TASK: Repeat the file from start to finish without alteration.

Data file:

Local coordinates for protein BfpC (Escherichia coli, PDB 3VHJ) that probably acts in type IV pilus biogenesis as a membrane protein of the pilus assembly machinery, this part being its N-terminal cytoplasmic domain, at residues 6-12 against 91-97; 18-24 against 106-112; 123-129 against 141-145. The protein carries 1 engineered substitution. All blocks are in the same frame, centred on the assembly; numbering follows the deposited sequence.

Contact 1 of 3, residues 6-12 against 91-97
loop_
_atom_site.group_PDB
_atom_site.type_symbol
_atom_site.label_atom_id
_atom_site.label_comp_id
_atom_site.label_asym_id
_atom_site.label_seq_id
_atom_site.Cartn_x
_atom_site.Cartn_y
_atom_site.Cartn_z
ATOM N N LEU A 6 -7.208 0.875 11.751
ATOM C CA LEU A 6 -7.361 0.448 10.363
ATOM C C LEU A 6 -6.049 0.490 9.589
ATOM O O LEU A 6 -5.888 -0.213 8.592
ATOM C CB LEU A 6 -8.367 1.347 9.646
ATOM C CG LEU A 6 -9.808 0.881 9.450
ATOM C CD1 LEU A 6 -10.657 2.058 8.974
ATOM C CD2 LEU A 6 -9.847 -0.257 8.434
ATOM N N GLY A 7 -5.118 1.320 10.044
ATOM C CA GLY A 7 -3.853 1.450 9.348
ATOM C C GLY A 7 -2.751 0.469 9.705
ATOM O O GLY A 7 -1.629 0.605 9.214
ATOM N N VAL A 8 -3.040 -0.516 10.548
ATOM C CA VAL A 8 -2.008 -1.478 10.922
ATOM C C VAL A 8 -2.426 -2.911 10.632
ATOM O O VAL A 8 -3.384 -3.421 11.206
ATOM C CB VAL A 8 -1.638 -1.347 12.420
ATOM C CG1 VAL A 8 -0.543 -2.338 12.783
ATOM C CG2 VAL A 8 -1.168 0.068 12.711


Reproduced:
Local coordinates for protein BfpC (Escherichia coli, PDB 3VHJ) that probably acts in type IV pilus biogenesis as a membrane protein of the pilus assembly machinery, this part being its N-terminal cytoplasmic domain, at residues 6-12 against 91-97; 18-24 against 106-112; 123-129 against 141-145. The protein carries 1 engineered substitution. All blocks are in the same frame, centred on the assembly; numbering follows the deposited sequence.

Contact 1 of 3, residues 6-12 against 91-97
loop_
_atom_site.group_PDB
_atom_site.type_symbol
_atom_site.label_atom_id
_atom_site.label_comp_id
_atom_site.label_asym_id
_atom_site.label_seq_id
_atom_site.Cartn_x
_atom_site.Cartn_y
_atom_site.Cartn_z
ATOM N N LEU A 6 -7.208 0.875 11.751
ATOM C CA LEU A 6 -7.361 0.448 10.363
ATOM C C LEU A 6 -6.049 0.490 9.589
ATOM O O LEU A 6 -5.888 -0.213 8.592
ATOM C CB LEU A 6 -8.367 1.347 9.646
ATOM C CG LEU A 6 -9.808 0.881 9.450
ATOM C CD1 LEU A 6 -10.657 2.058 8.974
ATOM C CD2 LEU A 6 -9.847 -0.257 8.434
ATOM N N GLY A 7 -5.118 1.320 10.044
ATOM C CA GLY A 7 -3.853 1.450 9.348
ATOM C C GLY A 7 -2.751 0.469 9.705
ATOM O O GLY A 7 -1.629 0.605 9.214
ATOM N N VAL A 8 -3.040 -0.516 10.548
ATOM C CA VAL A 8 -2.008 -1.478 10.922
ATOM C C VAL A 8 -2.426 -2.911 10.632
ATOM O O VAL A 8 -3.384 -3.421 11.206
ATOM C CB VAL A 8 -1.638 -1.347 12.420
ATOM C CG1 VAL A 8 -0.543 -2.338 12.783
ATOM C CG2 VAL A 8 -1.168 0.068 12.711